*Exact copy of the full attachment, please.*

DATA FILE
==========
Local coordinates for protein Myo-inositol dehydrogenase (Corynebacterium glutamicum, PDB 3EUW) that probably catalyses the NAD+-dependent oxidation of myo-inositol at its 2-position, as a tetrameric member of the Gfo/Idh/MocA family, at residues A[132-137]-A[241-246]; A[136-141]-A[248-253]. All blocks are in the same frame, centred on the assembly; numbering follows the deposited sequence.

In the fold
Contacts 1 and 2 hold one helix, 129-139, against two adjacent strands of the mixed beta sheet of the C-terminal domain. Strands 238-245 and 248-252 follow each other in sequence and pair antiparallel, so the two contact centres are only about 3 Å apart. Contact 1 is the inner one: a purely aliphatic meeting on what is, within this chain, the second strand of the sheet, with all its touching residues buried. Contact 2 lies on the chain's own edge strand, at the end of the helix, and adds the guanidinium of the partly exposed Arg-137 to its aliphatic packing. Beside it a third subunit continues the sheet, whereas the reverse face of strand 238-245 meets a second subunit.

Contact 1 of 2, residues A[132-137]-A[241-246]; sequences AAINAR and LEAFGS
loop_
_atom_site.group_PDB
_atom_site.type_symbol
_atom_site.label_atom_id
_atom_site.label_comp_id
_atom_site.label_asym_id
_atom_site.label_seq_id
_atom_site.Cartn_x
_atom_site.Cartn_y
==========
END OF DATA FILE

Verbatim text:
Local coordinates for protein Myo-inositol dehydrogenase (Corynebacterium glutamicum, PDB 3EUW) that probably catalyses the NAD+-dependent oxidation of myo-inositol at its 2-position, as a tetrameric member of the Gfo/Idh/MocA family, at residues A[132-137]-A[241-246]; A[136-141]-A[248-253]. All blocks are in the same frame, centred on the assembly; numbering follows the deposited sequence.

In the fold
Contacts 1 and 2 hold one helix, 129-139, against two adjacent strands of the mixed beta sheet of the C-terminal domain. Strands 238-245 and 248-252 follow each other in sequence and pair antiparallel, so the two contact centres are only about 3 Å apart. Contact 1 is the inner one: a purely aliphatic meeting on what is, within this chain, the second strand of the sheet, with all its touching residues buried. Contact 2 lies on the chain's own edge strand, at the end of the helix, and adds the guanidinium of the partly exposed Arg-137 to its aliphatic packing. Beside it a third subunit continues the sheet, whereas the reverse face of strand 238-245 meets a second subunit.

Contact 1 of 2, residues A[132-137]-A[241-246]; sequences AAINAR and LEAFGS
loop_
_atom_site.group_PDB
_atom_site.type_symbol
_atom_site.label_atom_id
_atom_site.label_comp_id
_atom_site.label_asym_id
_atom_site.label_seq_id
_atom_site.Cartn_x
_atom_site.Cartn_y